The Origin of Tech’s Diversity Problem
By Nicole Casperson
The patterns we see in the decision-making of venture capital firms have been in the making for more than seven decades.
A lack of funding for female and minority founders is deeply rooted in venture capital’s foundation as the VC world, from the start, cemented its success by centering around white & male-dominated companies.
Don’t believe me? Historian Margaret O’Mara has documented the history of tech’s gender problem, and her research of the past shows us what is still true today:
The root of fintech’s representation problems is money.
Fintech is an industry that promises to be an alternative version of the broken financial system, powered by a new model that gives equal access to everyone.
To uphold that promise, fintech not only needs to create less expensive and more accessible tools for consumers, but it needs to be an inclusive industry in itself. By that, I mean creating equity in leadership roles.
But the formula for “success” created decades ago by early venture capitalists was inherently against diversity in founders.
Today, our industry is seeing an overdue public reckoning over the culture of venture capital that has primarily decided what type of person is set up for success in fintech – starting with the founders that receive funding.
Last week’s outrage over a16z’s $350 million investment in Adam Neuman comes from decades of internalizing the exclusion felt by women and minority founders.
This Fortune article put it best: It was a slap in the face to women and founders of color.
Not only does the lack of investor and founder diversity in venture capital and fintech determine who gets rich. It also shapes:
- The kinds of problems fintech companies set out to solve,
- the products they develop,
- and the markets they serve.
Today, we joke about it by calling it a “Boys Club,” but Silicon Valley’s original venture capitalists were quite literally a tight-knit bunch of young men managing wealthier men’s money.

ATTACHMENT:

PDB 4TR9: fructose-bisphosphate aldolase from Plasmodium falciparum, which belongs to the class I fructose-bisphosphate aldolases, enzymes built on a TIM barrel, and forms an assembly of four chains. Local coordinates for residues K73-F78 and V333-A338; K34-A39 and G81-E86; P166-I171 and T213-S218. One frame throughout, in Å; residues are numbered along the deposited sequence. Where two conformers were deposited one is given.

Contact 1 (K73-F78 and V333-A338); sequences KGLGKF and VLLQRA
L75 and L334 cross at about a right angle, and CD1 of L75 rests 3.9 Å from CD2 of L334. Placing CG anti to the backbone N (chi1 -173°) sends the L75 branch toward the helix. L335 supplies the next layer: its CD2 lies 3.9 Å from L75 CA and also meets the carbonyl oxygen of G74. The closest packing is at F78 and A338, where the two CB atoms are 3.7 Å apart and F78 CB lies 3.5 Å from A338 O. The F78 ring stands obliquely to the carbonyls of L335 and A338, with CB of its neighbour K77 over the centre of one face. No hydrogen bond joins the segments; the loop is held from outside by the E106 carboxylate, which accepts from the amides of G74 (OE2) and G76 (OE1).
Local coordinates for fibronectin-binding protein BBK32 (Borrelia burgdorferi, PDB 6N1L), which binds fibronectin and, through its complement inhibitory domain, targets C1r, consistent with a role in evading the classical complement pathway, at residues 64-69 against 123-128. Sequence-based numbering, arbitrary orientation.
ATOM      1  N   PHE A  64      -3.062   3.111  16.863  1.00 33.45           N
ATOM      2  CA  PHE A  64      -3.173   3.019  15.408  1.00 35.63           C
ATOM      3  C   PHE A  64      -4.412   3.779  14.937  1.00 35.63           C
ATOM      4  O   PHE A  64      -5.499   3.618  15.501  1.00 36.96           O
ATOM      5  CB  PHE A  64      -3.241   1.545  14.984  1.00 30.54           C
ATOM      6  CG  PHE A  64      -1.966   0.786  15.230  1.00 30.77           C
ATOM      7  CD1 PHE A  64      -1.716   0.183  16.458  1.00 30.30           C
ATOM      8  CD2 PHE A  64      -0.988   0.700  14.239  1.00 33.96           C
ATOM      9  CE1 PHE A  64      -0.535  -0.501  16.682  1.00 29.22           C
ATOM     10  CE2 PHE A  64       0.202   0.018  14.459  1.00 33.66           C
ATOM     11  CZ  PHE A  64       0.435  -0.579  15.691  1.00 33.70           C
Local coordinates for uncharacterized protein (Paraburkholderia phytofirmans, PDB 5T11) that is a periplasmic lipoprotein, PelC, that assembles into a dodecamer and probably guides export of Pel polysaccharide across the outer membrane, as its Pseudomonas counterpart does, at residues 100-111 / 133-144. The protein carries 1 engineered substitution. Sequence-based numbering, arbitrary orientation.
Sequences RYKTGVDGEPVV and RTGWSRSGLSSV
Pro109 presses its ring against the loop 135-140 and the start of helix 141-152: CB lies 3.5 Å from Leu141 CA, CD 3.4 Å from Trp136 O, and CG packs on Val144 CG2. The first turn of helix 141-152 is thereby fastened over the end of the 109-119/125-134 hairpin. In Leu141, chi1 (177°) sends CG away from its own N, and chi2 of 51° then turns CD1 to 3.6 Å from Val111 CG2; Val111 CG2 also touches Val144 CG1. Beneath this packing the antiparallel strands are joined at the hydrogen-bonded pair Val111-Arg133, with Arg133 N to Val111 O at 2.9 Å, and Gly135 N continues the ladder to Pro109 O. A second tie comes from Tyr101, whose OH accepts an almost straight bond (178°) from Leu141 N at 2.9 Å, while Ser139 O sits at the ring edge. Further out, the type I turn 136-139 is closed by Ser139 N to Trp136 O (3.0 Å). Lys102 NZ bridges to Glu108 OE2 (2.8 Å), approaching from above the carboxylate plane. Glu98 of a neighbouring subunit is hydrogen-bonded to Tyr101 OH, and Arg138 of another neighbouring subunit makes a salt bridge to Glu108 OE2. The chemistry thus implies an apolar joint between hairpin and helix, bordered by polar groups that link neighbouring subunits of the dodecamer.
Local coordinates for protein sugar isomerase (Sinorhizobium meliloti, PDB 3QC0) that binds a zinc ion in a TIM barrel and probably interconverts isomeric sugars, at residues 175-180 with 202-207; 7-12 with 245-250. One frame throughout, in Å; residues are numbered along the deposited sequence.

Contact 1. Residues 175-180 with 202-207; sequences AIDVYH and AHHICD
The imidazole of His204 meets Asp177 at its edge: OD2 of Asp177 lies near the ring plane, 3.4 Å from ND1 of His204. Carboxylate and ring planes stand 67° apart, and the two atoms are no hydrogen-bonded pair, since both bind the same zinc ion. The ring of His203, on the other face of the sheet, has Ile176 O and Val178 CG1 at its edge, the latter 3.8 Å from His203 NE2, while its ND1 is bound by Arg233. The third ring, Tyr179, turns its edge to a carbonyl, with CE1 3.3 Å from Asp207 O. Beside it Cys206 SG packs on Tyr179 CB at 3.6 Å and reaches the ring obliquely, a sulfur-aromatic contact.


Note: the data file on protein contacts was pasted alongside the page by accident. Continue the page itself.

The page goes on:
In the early 1970s, the prominent industry-defining VC Kleiner Perkins was founded, leaving a mark on the culture that is incredibly hard to unwind today.
Venture capitalists are more than just bankers who choose whom to invest.
They shape businesses by being mentors and even father figures to inexperienced men who have little knowledge of how to grow a business.
That type of grooming is extended into the VC investments we see today.
Even Kleiner Perkins partner John Doerr shared that the key to success was hiring and investing in people you had already worked with.
It perpetuates a cycle of white and male founders receiving the most funding.
For example, Peter Thiel, Elon Musk, and Max Levchin became a core group called “the PayPal Mafia,” using their wealth to found new venture-backed companies and become investors in many others. One of the first firms to invest in PayPal was Sequoia Capital.
Now when it comes to investing in people that venture capitalists didn’t already know, they had to rely on business “intuition” and a “gut feeling” based on past patterns that never included characteristics of female founders and other underrepresented founders.
Investors guaranteed success by investing in a founder with the same qualities as those who had succeeded before.
What does that pattern recognition look like? Well, Doerr (who funded and mentored Marc Andreessen) once shared that the most successful founders were:
- Harvard/Stanford dropouts
- With no social life
And this mentality extends into a culture of “homophily,” in which similarity breeds connection, which means VCs prefer to hire, invest in, or co-invest with those similar to themselves.
With this type of pattern recognition deeply ingrained in VC culture, underrepresented founders face more significant challenges in convincing a homogeneous industry that:
- The issues they are solving are substantial enough
- The services they provide are widely needed
- And that they are the ones capable to take this vision into a multibillion-dollar company.
I firmly believe that some venture capitalists today are eager to absorb new ideas and hear from diverse founders.
But a willingness to invest in diversity is not enough when the history of venture capital fuels a false picture of meritocracy that is exclusion perpetuated by the past of Silicon Valley’s tight-knit networks.
That exclusion is pouring into our fintech industry while we’re all searching for the most innovative way to create more equity in the patriarchal financial system.
Combatting this tech bro culture and becoming an industry with diverse decision-makers will be the greatest fintech innovation of all.
How can we do it? Let’s talk about it in my next article: 3 steps to fix fintech’s diversity problem.
(Source: MIT Technology Review report by Historian Margaret O’Mara, the author of The Code: Silicon Valley and the Remaking of America).